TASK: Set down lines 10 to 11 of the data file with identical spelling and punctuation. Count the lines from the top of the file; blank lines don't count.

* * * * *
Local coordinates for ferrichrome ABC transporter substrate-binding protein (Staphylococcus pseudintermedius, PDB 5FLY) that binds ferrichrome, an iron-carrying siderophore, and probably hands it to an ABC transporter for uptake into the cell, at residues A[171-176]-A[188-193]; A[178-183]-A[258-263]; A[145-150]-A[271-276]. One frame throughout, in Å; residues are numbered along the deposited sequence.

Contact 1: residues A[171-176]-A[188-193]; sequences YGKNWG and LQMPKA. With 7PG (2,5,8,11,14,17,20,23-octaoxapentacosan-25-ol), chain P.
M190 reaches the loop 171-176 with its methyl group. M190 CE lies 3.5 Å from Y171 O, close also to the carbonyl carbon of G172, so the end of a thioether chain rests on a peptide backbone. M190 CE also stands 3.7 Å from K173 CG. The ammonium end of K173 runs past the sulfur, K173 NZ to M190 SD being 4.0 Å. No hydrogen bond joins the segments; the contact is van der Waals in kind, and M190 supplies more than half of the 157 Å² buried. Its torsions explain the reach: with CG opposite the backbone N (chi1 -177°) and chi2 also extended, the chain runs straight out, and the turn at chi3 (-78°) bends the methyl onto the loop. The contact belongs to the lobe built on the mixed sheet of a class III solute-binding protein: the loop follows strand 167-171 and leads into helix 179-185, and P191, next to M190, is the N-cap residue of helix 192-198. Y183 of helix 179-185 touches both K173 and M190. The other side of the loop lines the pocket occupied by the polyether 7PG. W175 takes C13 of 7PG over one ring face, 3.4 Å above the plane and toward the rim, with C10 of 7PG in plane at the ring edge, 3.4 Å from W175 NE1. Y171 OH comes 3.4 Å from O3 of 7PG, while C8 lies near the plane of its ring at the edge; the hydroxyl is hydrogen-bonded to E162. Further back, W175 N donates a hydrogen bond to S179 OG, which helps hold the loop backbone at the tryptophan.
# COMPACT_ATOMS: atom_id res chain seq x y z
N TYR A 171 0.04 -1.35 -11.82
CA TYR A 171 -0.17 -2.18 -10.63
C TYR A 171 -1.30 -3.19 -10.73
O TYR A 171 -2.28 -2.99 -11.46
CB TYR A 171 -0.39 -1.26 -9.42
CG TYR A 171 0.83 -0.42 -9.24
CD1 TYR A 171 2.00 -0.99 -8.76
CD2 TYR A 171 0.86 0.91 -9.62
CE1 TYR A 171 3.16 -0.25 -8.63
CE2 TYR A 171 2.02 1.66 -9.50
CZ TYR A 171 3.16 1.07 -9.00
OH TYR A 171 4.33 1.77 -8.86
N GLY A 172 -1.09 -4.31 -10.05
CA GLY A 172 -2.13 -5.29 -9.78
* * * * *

CG TYR A 171 0.83 -0.42 -9.24
CD1 TYR A 171 2.00 -0.99 -8.76